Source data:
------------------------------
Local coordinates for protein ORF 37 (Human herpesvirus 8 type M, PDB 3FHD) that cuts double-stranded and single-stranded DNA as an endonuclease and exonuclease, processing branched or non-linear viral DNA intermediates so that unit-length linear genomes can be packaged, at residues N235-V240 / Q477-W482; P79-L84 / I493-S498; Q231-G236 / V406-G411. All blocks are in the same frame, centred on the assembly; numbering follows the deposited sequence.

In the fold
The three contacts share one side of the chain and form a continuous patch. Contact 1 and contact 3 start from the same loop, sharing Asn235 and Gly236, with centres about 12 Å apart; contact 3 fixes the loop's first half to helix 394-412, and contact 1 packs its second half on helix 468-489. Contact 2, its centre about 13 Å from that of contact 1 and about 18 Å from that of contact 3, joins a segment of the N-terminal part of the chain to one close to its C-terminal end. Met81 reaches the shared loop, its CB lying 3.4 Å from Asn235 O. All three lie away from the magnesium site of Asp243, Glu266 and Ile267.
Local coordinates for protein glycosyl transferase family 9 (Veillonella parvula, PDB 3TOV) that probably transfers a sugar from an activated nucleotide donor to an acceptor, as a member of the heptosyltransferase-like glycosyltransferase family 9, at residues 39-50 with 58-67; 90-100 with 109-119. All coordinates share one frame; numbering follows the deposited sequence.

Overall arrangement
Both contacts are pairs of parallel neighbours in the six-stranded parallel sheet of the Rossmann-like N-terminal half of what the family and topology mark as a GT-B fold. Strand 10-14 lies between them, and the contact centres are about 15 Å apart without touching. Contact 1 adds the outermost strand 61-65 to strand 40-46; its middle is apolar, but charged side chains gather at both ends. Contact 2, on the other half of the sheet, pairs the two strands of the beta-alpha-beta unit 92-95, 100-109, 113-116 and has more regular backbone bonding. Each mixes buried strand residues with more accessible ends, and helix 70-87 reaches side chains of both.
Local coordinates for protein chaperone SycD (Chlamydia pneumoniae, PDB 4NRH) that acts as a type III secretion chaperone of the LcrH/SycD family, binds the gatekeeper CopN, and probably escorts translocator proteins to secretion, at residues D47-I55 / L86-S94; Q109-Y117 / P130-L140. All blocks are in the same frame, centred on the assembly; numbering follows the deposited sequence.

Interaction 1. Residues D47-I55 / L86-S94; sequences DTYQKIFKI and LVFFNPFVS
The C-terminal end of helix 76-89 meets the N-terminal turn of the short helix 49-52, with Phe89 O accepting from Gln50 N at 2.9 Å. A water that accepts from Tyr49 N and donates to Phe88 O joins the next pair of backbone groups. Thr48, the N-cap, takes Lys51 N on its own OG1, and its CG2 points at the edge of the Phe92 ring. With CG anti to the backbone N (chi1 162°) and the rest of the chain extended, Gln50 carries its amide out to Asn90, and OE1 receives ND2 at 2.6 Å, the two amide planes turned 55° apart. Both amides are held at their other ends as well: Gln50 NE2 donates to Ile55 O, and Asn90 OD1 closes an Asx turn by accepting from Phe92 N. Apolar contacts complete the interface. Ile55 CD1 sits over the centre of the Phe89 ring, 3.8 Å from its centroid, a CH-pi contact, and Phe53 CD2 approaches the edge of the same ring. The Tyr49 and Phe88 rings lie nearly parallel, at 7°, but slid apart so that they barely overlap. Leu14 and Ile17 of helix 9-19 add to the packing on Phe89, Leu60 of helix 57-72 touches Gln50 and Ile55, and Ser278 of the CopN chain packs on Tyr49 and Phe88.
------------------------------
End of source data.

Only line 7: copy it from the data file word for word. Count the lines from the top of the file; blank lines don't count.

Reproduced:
Local coordinates for protein chaperone SycD (Chlamydia pneumoniae, PDB 4NRH) that acts as a type III secretion chaperone of the LcrH/SycD family, binds the gatekeeper CopN, and probably escorts translocator proteins to secretion, at residues D47-I55 / L86-S94; Q109-Y117 / P130-L140. All blocks are in the same frame, centred on the assembly; numbering follows the deposited sequence.